AP's Boak: With the Economy So Good, Why Won't Fed Raise Rates?

The business press just can't understand why the Federal Reserve decided not to raise interest rates on Thursday. After all, these alleged journalists have been telling us for months bordering on years that U.S. economy is really in good shape. So it should be able to handle a rate hike, especially after over seven years of rates at essentially zero. The problem is that they now believe their own bogus blather. The U.S. economy is not in good shape, and data seen during the past several weeks show that the situation is deteriorating, not improving.

Excerpts from an early Friday report at the Associated Press by Josh Boak illustrate how out of touch the business press really is (bolds and numbered tags are mine):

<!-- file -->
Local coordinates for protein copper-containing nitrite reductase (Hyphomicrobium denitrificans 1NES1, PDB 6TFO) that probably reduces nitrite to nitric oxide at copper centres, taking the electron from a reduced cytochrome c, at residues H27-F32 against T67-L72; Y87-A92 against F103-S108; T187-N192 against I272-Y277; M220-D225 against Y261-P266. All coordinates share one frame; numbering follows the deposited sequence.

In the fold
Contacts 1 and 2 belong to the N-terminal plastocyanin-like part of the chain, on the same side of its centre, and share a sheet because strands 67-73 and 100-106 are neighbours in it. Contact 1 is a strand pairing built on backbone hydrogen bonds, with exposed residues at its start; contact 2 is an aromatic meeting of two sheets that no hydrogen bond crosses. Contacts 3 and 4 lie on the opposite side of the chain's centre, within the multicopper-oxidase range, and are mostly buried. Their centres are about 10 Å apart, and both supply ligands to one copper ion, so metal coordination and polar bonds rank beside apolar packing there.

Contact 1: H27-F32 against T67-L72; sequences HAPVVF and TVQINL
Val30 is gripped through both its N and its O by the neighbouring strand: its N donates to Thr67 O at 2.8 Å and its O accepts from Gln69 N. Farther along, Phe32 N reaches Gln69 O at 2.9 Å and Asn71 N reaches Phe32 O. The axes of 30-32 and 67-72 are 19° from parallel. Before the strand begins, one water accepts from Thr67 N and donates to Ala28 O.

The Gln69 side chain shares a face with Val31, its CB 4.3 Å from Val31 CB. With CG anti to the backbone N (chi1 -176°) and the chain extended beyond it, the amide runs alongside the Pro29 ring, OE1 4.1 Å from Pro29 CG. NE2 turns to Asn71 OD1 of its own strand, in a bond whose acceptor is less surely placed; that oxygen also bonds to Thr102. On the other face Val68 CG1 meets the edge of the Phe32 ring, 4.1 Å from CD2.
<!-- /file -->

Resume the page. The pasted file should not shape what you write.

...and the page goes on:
WHAT THE FEDERAL RESERVE WANTS TO SEE BEFORE RAISING RATES

So what will it take for the Federal Reserve to finally raise interest rates?

The U.S. economy is now in its seventh straight year of expansion. It's growing at a steady if unexciting 2.2 percent annual rate. [1] Unemployment has sunk from a 10 percent peak to a reassuring 5.1 percent. [2] Auto and home sales have accelerated. [3]

Yet on Thursday, Fed officials declined to lift rates from record lows.

The decision left some Fed watchers mystified over what the central bank needs to see to begin phasing out a policy it launched in 2008 to help save a collapsing economy. ...

... The doubts remain so severe that the Fed appears to consider even a mild rate hike - one that many economists say will barely affect most Americans - a step too far.

Yellen signaled some concern Thursday about China's slowdown and volatile financial markets. [4] But many economists say the Fed is paying particular attention to three key gauges in weighing whether to raise rates. [5] They say the Fed needs to see:

- A STABLE DOLLAR

... - STEADY OIL PRICES

... - AN EVEN STRONGER JOB MARKET [6]

Notes: